What is there environment like?

Based just on what you know right now, what other possibilities come to mind besides standard classroom or online training?

Job aids
Training broken into manageable chunks

How would you go about digging deeper to make sure your recommendations are solid?

Focus groups
Job shadowing
Learner demographic analysis
Finding how they’re currently measuring success

In all six scenarios, the groups addressed the clients in similar ways: focusing on the actual problems, doing a thorough analysis through discovery, and keeping open minds when proposing solutions.

The CLN group walked away with new ideas and insights for approaching this common issue in our work.


We want to hear from you. Tell us about your experiences when you knew traditional training was not the right solution for your learners. What did you do? What was the result?

Designing For Bite-sized Learning

After identifying a training need, learning designers often think of the solution as a “program”—the classroom experience, the online courses, and the Learning Management System to organize it all. While robust programs might be best for certain projects, leaving out the in-between “snack times” could mean missed opportunities to engage and reinforce learning. Microlearning, also called “bite-sized learning,” is great strategy for helping learners solve real problems or keeping the them connected to the topic long-term.

Vintage retro candy machines










Bite-sized learning was the topic at our February 2015 Collaborative Learning Network session. As always, the versatile professionals from a mix of industries—healthcare, creative agencies, government programs, and education—helped the topic come alive. We spent 90 minutes defining microlearning, looking at examples, and sharing our own experiences with it as learners and designers.


The sessions aren’t meant to be presentations. I ask a series of questions around the topic, and we have a group discussion. We used a cool online tool called Padlet so participants could contribute insights in real time.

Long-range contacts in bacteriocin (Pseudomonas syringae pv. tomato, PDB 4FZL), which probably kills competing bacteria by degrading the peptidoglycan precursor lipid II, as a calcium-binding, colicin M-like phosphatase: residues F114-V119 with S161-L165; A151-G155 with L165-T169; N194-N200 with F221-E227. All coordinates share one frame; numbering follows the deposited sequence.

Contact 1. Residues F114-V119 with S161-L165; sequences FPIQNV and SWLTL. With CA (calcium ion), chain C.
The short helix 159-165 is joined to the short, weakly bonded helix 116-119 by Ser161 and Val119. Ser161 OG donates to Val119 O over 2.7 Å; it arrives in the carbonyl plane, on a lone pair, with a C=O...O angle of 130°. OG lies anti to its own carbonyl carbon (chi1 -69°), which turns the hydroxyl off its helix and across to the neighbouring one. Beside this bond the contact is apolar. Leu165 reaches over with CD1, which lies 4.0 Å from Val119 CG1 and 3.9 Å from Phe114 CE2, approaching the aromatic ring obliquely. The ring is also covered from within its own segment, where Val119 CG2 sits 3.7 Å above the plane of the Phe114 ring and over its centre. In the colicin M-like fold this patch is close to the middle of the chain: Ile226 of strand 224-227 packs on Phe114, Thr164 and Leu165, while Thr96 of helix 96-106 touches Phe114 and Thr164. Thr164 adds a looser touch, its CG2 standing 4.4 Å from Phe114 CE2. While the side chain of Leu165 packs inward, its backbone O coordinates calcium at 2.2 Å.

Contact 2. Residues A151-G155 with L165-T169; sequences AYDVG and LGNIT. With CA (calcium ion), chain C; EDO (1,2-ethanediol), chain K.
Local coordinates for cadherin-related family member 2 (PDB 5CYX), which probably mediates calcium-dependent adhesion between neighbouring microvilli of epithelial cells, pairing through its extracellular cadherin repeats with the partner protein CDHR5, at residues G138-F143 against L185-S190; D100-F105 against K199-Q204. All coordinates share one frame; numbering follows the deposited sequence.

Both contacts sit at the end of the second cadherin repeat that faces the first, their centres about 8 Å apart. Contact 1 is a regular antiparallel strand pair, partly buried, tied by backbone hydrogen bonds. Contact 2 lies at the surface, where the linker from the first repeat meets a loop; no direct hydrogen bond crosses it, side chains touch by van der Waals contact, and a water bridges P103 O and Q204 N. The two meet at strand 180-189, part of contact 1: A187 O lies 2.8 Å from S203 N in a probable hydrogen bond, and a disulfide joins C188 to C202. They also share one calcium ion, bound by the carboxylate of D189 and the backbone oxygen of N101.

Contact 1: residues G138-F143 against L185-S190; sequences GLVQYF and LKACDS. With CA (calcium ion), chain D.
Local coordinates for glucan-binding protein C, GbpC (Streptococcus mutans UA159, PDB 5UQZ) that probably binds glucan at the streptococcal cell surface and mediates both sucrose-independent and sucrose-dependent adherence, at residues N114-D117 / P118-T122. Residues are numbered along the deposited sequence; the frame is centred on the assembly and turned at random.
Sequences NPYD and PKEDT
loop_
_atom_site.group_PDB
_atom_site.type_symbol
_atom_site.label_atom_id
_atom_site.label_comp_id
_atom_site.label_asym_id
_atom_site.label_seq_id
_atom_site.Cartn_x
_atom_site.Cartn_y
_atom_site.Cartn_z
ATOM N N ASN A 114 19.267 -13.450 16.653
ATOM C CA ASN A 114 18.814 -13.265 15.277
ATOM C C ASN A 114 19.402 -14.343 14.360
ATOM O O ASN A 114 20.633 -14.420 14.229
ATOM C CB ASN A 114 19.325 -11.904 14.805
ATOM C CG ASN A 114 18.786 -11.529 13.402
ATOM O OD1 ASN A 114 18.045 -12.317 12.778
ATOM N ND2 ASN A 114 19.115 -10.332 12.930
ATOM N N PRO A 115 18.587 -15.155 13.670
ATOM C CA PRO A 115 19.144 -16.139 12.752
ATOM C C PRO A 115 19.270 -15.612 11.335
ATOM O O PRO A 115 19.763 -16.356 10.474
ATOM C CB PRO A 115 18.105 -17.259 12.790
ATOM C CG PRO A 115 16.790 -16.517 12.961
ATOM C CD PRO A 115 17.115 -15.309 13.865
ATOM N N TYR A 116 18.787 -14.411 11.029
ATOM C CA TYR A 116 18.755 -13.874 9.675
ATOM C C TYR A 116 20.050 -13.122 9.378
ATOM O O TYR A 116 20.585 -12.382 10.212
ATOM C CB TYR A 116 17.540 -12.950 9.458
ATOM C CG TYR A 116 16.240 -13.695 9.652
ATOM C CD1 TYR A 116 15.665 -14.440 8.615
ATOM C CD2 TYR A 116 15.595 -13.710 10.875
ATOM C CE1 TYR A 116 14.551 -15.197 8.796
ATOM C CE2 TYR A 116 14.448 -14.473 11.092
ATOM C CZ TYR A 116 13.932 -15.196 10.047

Padlet screenshot


Click the links to see all our collective responses:

What is “bite-sized learning”?

Some of the benefits we talked about:

  • It’s how we naturally learn.
  • Makes sense for modern learning—fragmented experiences with smartphones, Internet, etc.
  • Small pieces of information are easy to consume.
  • It helps fight cognitive burnout.
  • It’s great for short attention spans.
  • Microlearning is easily accessible—may not require specific software or platforms.
  • It gets right to the point without all the exposition.
  • It’s solution-oriented.

The main theme that came from our discussion was that even when we’re learning unintentionally, we tend to naturally learn in bits and pieces instead of large systems. Instructional designers are trained in terms of chunking. Think of bite-sized learning more in terms of morsels. Microlearning is not just the latest trend—it’s smart design that aligns with the vast discoveries brain scientists have been making over the past several years about what Art Kohn refers to as “the ergonomics of the brain” and how we really learn. (Read about his thoughts on the changing attention span of the adult learner here.)

During our session we always work on a case study in small groups. In keeping with the spirit of the topic, I created four mini scenarios. Here’s an example:

A hotel has a two-day training class to teach new employees customer service skills.  Most employees are between ages 18 – 30. The current training is expensive, and it hasn’t improved customer relations much at the hotel. The hotel management is desperate to appeal to its younger workforce. They want to reduce turnover and build a culture that employees feel proud of. They want creative ideas for engaging employees with this training.

 Could bite-sized learning work well? Why or why not? If so, describe how you’d pitch it to the stakeholders.